Its a concept widely used in virtually every manufacturer of durable goods, its called planned obsolescence.

1. Manufacturers do not want you to own items for a long period of time because you will not invest in continued growth and development for the company.  If items are built to last beyond 10 or more years, the development of products and technology would be much slower and various sub contractors and parts makers and distributors would not be in business. 


2.  Manufacturers want items to break to bring you back into buying a new one, in the past manufacturers made money by having service technicians make house calls with factory authorized parts and with service calls, but as independent appliance service centers (sometimes good and sometimes bad) and 3rd party parts worked there way into the repair side of it, manufacturers lost a good deal of income. 


3.  Since millions of PCB and other electronic boards cannot be on any manufacturer's parts shelf at any given time, parts supplies must be tightly controlled and regulated, most PCB and electronic boards are refurbished since new ones are rarely made, so therefore the cost is going to be a lot higher. Its not the fact that electronics are expensive, its the fact business cant justify having thousands of new boards just for repairs. 


Do I think its right? no, will it make the item more expensive? yes but I think that should be up to the consumer, not the manufacturer whether you opt for a more expensive better built product, but this is also a side effect of mass manufacturing. You get what you pay for, 50 years ago appliances cost the same as they do now, but you got a lot more for the same amount of money. and when you consider back then a TV was 500 to 700 dollars (1500 to 2000 now) you better be getting something that will last.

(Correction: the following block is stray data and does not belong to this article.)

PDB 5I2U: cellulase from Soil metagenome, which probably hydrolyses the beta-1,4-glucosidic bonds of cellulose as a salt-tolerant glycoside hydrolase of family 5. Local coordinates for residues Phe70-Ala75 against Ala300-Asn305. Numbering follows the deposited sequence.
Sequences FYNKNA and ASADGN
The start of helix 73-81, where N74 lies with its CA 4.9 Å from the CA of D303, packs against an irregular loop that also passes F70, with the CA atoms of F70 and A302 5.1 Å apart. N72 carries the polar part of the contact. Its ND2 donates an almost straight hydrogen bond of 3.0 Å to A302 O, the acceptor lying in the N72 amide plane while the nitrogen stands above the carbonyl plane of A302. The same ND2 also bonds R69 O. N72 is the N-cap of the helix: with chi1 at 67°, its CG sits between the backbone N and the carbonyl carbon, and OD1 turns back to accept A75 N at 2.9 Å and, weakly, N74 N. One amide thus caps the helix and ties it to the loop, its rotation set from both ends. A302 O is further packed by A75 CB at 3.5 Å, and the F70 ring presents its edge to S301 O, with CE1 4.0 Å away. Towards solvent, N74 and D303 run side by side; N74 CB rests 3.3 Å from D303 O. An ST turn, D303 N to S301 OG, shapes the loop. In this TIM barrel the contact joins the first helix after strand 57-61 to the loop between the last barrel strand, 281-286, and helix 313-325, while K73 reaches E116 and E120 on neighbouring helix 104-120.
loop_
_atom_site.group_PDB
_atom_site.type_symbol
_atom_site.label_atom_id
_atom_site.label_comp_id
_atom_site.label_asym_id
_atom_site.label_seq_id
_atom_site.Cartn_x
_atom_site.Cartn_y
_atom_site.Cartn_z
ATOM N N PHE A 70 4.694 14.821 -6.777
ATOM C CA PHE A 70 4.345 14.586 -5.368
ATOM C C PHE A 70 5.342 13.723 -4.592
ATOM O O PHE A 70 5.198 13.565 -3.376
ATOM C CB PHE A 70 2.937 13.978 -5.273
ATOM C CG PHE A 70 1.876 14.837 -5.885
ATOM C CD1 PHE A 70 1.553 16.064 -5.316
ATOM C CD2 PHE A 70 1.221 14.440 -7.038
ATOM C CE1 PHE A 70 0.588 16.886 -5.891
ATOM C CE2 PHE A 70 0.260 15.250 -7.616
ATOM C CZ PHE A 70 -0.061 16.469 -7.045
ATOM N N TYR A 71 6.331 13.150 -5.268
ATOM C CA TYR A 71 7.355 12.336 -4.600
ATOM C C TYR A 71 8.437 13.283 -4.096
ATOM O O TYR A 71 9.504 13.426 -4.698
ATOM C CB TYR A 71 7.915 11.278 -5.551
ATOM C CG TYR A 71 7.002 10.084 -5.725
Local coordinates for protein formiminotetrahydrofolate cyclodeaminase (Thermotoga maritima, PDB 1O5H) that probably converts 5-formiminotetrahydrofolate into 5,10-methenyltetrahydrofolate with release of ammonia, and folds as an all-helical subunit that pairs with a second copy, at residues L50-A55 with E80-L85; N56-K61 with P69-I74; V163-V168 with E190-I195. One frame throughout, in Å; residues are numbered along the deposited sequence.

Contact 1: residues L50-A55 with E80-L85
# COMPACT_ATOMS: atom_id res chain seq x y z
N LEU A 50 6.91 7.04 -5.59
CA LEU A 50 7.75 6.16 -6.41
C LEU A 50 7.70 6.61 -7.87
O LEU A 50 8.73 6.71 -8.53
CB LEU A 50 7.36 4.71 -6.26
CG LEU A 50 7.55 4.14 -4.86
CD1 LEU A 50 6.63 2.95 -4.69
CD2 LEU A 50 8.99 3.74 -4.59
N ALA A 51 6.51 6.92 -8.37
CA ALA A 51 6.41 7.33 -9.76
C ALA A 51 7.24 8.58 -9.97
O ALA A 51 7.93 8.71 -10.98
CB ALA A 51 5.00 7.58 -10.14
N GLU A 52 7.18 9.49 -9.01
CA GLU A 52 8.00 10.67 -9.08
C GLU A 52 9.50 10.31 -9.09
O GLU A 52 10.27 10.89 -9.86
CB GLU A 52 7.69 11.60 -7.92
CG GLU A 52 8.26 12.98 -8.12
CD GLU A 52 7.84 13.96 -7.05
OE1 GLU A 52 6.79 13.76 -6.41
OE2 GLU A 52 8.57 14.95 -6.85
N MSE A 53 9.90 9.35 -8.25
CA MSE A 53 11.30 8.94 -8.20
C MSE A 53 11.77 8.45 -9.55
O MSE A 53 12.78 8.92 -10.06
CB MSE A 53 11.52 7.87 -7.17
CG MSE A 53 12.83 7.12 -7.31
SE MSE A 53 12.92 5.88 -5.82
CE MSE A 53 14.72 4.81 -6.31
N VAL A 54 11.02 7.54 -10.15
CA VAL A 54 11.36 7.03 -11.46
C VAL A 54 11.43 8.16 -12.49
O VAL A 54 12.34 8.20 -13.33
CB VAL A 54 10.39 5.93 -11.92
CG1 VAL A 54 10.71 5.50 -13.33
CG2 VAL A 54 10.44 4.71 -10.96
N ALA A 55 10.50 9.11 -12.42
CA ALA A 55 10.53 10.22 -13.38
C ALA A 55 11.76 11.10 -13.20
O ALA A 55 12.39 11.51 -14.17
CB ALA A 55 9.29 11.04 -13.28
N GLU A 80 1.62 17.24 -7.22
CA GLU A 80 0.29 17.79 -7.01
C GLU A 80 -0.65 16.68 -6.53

In short you get what you pay for, if your stubbornly insisting on walmart prices for a major purchase, your going to get something your just replacing a few years down the road. 


As for people think everything made in China is bad? They can make excellent products, its the American companies who send them garbage and tell them to make quality with it. You give them a dime of material and want a dollar of product. Even with their social medicine and low wages the profit mongering of companies is sickening.  You want better? force American companies to return to the US and be responsible for what they make, hire Americans with the know how. Its not Walmart, its people wanting Walmart prices for products like Ethan Allen or Broyhill, or any of the once great American products.
May 29, 2013 7:43PM
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Planned obsolescence. 20 year old dryers do not make any money for the corporations. Pride in workmanship and product is now bad for business. The corruption of corporate America. 
May 29, 2013 6:36PM
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We live in a throw away society.  It breaks we replace!  No one takes or has the time to fix anything anymore.  It's all about money!
May 29, 2013 6:42PM
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They figured out that you will spend $400-$500 avery couple of years for a new I phone.  So lets stop making are stuff last 10-15 years.